Talking Gender in Kashmir – I

Almost a year ago, I was talking to some friends on Facebook one day about the BBC documentary “India’s Daughter”; indeed an amazing film which ought to be broadcast in every Indian household rather than having been banned. The very brutal and barbaric nature of the crime sends shivers across one’s spine every time it is described in detail. As the discussion ensued and people presented their perspectives, a Kashmiri poet and journalist friend of mine, referring to Kashmiri society, proudly responded: “We live in a very civilized society, where a woman is respected in all her shades”. The gentleman even went ahead with allegations against western societies being “immoral”. The statements triggered an unpleasant spurt of objections and disagreements. My friend was seriously offended when I claimed that Kashmiri men were no different when it came to harassment and sexual assault of women. In fact, I wanted to add that my personal experience with men from my homeland has been equally embarrassing.

While the discussion went on, I came across an online article by Anees Zargar about women commuters in Srinagar talking about their experiences in the public transportation vehicles. Clearly this is only the tip of the iceberg, but definitely an area where we need to break the silence. However, I believe women in general are not comfortable providing explicit details of the extent of the daily harassment they experience. So, I thought let me add a few lines to this discourse to tell some of my friends in Kashmir how ignorant many of us have opted to be. While there are horrendous and traumatic experiences, in this piece I will barely touch upon a few extremely very common examples but those that are quite displeasing for women. I will cite a few personal anecdotes as an illustration of exactly what young women in Kashmir go through on a day-to-day basis in public spaces. I will continue to write about some of the more gruesome cases that I have directly or indirectly witnessed in the next few weeks.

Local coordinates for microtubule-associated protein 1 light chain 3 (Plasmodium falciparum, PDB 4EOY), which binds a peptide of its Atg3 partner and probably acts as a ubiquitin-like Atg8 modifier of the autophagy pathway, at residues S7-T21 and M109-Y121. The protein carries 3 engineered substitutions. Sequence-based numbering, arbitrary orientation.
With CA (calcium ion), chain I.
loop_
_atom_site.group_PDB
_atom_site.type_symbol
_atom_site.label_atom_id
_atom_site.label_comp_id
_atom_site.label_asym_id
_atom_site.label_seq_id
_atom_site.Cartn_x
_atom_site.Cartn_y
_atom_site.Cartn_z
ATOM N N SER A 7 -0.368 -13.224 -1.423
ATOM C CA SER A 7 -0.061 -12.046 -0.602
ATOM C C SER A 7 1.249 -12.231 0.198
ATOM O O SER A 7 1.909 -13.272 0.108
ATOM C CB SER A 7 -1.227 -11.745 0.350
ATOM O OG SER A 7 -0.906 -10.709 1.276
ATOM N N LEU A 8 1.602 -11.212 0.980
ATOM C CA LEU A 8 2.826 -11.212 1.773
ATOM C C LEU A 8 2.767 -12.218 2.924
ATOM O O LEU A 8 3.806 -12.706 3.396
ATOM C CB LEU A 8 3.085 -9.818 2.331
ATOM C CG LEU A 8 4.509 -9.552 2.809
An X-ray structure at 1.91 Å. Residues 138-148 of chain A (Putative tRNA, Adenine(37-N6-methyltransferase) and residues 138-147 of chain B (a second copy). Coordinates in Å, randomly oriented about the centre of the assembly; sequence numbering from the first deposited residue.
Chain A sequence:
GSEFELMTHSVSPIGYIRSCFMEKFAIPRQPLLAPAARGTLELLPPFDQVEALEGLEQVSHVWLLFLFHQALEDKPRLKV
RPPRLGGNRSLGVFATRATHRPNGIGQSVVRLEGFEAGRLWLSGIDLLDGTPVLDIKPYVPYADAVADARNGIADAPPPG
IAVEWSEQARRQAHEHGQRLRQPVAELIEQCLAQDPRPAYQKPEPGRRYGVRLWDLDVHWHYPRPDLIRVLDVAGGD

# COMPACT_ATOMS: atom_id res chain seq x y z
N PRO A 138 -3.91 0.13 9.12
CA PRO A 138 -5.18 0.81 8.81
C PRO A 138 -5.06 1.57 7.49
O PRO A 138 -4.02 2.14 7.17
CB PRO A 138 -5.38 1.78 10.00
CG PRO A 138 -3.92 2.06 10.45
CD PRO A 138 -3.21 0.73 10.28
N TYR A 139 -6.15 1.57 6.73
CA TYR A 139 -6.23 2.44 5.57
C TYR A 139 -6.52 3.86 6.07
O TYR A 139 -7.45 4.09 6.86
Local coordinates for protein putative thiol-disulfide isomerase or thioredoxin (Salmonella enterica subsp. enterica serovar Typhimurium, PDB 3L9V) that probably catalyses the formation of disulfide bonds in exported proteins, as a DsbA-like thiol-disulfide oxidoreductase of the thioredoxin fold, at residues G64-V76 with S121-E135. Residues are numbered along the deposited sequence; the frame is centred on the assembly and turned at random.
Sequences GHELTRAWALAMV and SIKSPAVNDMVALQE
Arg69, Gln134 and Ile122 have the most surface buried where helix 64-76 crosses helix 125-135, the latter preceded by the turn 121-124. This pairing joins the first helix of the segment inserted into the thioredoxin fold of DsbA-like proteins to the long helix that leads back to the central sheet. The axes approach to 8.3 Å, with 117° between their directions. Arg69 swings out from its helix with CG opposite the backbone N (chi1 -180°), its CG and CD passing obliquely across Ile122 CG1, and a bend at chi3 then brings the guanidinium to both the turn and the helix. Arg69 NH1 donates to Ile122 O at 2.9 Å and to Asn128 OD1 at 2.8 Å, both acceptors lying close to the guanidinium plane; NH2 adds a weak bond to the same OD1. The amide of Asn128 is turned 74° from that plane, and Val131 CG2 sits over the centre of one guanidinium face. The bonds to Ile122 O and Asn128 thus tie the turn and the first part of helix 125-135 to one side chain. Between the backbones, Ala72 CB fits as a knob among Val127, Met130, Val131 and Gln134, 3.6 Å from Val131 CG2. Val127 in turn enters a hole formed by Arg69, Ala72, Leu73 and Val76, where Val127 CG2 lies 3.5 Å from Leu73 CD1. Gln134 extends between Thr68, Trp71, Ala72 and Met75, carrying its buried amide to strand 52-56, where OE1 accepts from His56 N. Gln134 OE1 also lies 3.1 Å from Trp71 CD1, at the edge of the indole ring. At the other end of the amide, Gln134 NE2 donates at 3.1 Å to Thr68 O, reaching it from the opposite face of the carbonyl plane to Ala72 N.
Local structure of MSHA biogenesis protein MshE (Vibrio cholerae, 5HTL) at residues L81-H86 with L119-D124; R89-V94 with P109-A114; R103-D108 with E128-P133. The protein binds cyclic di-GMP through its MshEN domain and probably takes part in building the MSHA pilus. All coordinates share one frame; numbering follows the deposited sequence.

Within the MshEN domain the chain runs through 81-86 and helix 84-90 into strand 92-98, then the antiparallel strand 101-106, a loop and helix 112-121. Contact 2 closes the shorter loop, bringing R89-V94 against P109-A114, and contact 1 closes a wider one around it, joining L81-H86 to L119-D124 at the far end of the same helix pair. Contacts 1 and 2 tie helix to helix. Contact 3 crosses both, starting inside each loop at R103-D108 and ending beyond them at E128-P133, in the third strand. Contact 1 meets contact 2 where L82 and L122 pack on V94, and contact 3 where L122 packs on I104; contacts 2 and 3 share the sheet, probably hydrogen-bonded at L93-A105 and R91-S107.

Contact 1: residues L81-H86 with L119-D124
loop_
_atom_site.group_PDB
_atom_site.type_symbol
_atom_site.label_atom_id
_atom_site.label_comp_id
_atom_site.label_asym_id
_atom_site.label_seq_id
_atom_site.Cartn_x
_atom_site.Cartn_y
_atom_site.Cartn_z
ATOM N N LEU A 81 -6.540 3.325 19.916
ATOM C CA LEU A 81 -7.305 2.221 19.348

During my college days in the 90’s, sexually triggered violations were a routine for my peers and me every day while commuting between home and college in the over-loaded buses. Men – young, old, and middle-aged, pressing their bodies and their faces against those of young women, pushing their arms and elbows on their breasts, shoving their genitals against the women’s behinds or thighs, and some even grabbing an arm, a hip or another body part, while the poor girl would juggle for space in discomfort; with so many passengers in the bus, at times it was difficult to tell exactly who did it. With no better alternative, most of the times the girls stayed quiet, but at times they did speak. Yet, most often the men would simply deny any mischief and at times put the blame on the woman. At one such occasion, a man turned to a complaining woman: teli gotsh na hawaeyii jahazas khasun (‘You should have traveled in an airplane instead’). Many of us would be terrified of the young men waiting outside college premises to “follow” us and harass us on our way home. Thankfully, as I grew into an adult, I managed to be more confident, more vocal and less submissive. When need be, I even extended a blow on the back of a young man or slapped them right in their face when they tried to violate my personal space. I did not shy away from grabbing a young man by his arm and thrashing him down the door of a bus even as they pretended innocence. But it wasn’t always easy and caused enough discomfort.